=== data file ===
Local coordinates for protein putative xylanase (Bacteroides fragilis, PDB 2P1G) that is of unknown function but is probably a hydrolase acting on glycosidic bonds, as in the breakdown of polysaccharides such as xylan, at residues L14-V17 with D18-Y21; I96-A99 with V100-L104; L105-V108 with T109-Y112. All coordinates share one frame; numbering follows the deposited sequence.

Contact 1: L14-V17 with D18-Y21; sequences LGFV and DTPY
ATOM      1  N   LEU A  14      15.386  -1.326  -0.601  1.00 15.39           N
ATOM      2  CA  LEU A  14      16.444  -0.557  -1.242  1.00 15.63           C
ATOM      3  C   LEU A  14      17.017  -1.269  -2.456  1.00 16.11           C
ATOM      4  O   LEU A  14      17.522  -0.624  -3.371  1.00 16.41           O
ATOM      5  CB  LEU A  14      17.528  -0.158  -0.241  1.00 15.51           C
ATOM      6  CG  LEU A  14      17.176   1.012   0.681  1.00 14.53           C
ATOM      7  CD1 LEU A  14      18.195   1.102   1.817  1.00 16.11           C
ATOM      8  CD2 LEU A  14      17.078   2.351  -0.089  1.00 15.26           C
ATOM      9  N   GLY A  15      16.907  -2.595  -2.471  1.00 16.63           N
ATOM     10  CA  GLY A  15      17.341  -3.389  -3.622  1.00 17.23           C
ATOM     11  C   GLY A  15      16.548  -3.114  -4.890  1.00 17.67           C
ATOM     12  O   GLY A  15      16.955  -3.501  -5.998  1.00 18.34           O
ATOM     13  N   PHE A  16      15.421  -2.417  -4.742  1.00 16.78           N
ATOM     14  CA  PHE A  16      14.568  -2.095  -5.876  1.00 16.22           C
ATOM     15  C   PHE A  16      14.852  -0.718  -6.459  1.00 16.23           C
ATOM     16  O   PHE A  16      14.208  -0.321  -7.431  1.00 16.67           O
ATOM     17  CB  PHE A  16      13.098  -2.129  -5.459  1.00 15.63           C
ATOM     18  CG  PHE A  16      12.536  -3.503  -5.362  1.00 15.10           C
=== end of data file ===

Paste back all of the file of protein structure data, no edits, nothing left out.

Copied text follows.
Local coordinates for protein putative xylanase (Bacteroides fragilis, PDB 2P1G) that is of unknown function but is probably a hydrolase acting on glycosidic bonds, as in the breakdown of polysaccharides such as xylan, at residues L14-V17 with D18-Y21; I96-A99 with V100-L104; L105-V108 with T109-Y112. All coordinates share one frame; numbering follows the deposited sequence.

Contact 1: L14-V17 with D18-Y21; sequences LGFV and DTPY
ATOM      1  N   LEU A  14      15.386  -1.326  -0.601  1.00 15.39           N
ATOM      2  CA  LEU A  14      16.444  -0.557  -1.242  1.00 15.63           C
ATOM      3  C   LEU A  14      17.017  -1.269  -2.456  1.00 16.11           C
ATOM      4  O   LEU A  14      17.522  -0.624  -3.371  1.00 16.41           O
ATOM      5  CB  LEU A  14      17.528  -0.158  -0.241  1.00 15.51           C
ATOM      6  CG  LEU A  14      17.176   1.012   0.681  1.00 14.53           C
ATOM      7  CD1 LEU A  14      18.195   1.102   1.817  1.00 16.11           C
ATOM      8  CD2 LEU A  14      17.078   2.351  -0.089  1.00 15.26           C
ATOM      9  N   GLY A  15      16.907  -2.595  -2.471  1.00 16.63           N
ATOM     10  CA  GLY A  15      17.341  -3.389  -3.622  1.00 17.23           C
ATOM     11  C   GLY A  15      16.548  -3.114  -4.890  1.00 17.67           C
ATOM     12  O   GLY A  15      16.955  -3.501  -5.998  1.00 18.34           O
ATOM     13  N   PHE A  16      15.421  -2.417  -4.742  1.00 16.78           N
ATOM     14  CA  PHE A  16      14.568  -2.095  -5.876  1.00 16.22           C
ATOM     15  C   PHE A  16      14.852  -0.718  -6.459  1.00 16.23           C
ATOM     16  O   PHE A  16      14.208  -0.321  -7.431  1.00 16.67           O
ATOM     17  CB  PHE A  16      13.098  -2.129  -5.459  1.00 15.63           C
ATOM     18  CG  PHE A  16      12.536  -3.503  -5.362  1.00 15.10           C